San Francisco-based MyHealthTeams secure $3.36M in Series A round led by The Westly Group
MyHealthTeams has secured $3.36 million in its Series A funding round, TechCrunch reported. The round was led by The Westly Group and participated in by Adams Street Partners, 500 Startups, HealthTechCapital, Sand Hill Angels, TEEC and other angel investors. Adam's Street Partners was the lead investor in the San Francisco-based startup's $1.75 million seed round in 2012.
MyHealthTeams Co-founder Eric Peacock was quoted in the report as saying, "Five years from now, I want to have launched 100 of these social networks. In the future, if you're diagnosed with a chronic condition - like 1 in 2 Americans are today - the hope is that it will be your doctor, or another person with the same condition, that will tell you about, or 'prescribe' MyHealthTeams' social network."
MyHealthTeams provides a platform that individuals living with or impacted by chronic conditions like Alzheimer's disease, arthritis, diabetes and heart diseases can go to find, talk with and link with those in the same boat. Social networks for chronic condition communities are created in the platform that enables visitors to connect with others who are suffering the same conditions or experiences and find people who can best give help and advice, the report said.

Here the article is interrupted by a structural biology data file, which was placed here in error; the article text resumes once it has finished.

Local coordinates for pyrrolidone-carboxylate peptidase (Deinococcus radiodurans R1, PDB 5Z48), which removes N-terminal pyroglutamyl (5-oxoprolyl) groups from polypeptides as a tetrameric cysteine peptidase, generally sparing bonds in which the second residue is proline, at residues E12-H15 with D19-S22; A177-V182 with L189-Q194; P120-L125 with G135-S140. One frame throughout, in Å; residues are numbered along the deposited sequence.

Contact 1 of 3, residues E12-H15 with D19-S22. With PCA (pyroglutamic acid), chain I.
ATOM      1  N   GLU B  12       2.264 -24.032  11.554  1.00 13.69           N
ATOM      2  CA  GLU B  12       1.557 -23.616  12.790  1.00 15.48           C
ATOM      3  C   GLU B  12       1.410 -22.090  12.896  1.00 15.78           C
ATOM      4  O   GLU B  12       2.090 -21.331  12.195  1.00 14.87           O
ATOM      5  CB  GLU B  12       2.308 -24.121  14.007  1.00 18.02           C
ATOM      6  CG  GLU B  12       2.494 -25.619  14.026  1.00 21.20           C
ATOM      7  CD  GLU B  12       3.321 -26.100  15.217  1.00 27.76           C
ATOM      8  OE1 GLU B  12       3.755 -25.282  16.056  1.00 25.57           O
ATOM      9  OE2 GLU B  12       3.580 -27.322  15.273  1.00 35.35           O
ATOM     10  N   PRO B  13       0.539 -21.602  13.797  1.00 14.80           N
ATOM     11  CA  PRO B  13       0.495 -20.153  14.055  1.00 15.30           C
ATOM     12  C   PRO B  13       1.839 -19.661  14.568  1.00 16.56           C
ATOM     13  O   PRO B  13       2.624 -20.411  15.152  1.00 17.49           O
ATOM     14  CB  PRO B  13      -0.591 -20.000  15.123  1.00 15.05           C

Launched in 2011, the startup also seeks to help members find referrals of local providers and businesses that cater to their needs, which the report said, could be part of its business strategy. In June that year, the company rolled out MyAutismTeam in beta with only 35 parents in California on the platform. Now, there are over 52,000 parents of children with autism coming from all over North America on the site, the report said.
Two social networks have also been added to the MyHealthTeams platforms. These are MyBCTeam for women with breast cancer and MyMSTeam for those diagnosed with multiple sclerosis. Proceeds from the latest funding round will be used to add more people to the team and hasten the rate at which it rolls out new social networks for other conditions, the report said.